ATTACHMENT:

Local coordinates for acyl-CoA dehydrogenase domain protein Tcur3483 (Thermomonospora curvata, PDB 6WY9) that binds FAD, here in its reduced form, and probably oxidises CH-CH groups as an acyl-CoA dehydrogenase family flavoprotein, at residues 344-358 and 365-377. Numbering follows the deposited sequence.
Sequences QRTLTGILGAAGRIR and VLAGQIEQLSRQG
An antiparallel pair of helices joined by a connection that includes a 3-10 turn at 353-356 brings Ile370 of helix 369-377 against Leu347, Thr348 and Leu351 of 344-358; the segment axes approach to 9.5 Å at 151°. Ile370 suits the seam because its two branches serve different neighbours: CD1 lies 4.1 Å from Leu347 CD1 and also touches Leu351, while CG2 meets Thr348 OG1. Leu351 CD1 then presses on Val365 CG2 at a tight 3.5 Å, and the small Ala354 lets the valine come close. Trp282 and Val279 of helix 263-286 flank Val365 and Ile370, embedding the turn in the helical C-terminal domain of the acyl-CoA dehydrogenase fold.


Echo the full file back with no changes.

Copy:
Local coordinates for acyl-CoA dehydrogenase domain protein Tcur3483 (Thermomonospora curvata, PDB 6WY9) that binds FAD, here in its reduced form, and probably oxidises CH-CH groups as an acyl-CoA dehydrogenase family flavoprotein, at residues 344-358 and 365-377. Numbering follows the deposited sequence.
Sequences QRTLTGILGAAGRIR and VLAGQIEQLSRQG
An antiparallel pair of helices joined by a connection that includes a 3-10 turn at 353-356 brings Ile370 of helix 369-377 against Leu347, Thr348 and Leu351 of 344-358; the segment axes approach to 9.5 Å at 151°. Ile370 suits the seam because its two branches serve different neighbours: CD1 lies 4.1 Å from Leu347 CD1 and also touches Leu351, while CG2 meets Thr348 OG1. Leu351 CD1 then presses on Val365 CG2 at a tight 3.5 Å, and the small Ala354 lets the valine come close. Trp282 and Val279 of helix 263-286 flank Val365 and Ile370, embedding the turn in the helical C-terminal domain of the acyl-CoA dehydrogenase fold.